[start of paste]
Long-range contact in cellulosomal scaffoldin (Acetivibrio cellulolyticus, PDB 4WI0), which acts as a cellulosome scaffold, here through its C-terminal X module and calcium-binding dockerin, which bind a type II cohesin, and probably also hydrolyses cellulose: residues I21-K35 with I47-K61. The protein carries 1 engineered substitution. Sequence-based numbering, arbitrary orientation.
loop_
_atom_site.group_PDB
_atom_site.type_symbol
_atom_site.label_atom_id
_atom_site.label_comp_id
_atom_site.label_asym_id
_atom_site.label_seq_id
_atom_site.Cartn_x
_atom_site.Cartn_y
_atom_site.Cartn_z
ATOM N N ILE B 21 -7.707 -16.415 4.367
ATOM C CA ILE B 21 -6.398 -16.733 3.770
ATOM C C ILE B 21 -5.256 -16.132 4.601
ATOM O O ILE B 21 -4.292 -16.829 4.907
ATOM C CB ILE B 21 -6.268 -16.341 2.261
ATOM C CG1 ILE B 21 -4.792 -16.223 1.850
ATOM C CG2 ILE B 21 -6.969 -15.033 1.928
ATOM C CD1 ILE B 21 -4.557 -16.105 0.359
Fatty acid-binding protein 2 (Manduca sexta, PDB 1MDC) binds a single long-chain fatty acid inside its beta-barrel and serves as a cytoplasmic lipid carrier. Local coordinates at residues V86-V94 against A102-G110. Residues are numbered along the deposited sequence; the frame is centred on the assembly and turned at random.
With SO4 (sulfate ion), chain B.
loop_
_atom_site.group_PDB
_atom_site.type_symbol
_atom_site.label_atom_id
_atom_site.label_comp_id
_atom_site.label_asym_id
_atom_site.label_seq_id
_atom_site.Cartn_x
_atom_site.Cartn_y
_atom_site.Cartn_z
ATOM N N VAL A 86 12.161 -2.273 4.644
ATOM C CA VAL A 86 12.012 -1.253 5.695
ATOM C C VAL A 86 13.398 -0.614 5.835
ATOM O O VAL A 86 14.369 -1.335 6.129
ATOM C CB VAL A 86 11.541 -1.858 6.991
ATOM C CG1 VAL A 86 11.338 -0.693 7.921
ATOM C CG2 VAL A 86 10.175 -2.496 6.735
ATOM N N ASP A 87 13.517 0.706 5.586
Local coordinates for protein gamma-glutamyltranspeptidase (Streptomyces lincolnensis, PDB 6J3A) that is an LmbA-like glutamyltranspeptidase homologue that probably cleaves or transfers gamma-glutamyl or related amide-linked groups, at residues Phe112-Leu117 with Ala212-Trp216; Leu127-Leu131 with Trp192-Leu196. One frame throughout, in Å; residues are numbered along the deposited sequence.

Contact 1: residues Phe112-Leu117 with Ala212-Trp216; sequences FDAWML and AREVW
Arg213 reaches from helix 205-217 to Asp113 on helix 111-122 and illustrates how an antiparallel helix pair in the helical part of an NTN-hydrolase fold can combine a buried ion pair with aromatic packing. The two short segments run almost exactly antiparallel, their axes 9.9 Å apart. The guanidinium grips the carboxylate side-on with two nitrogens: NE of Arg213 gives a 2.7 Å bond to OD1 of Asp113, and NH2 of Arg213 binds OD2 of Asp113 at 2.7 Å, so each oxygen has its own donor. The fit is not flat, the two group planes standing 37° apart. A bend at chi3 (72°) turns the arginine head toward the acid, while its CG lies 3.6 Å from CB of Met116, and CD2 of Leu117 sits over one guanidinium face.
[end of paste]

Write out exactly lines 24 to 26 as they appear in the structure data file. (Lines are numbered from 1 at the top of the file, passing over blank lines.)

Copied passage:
_atom_site.type_symbol
_atom_site.label_atom_id
_atom_site.label_comp_id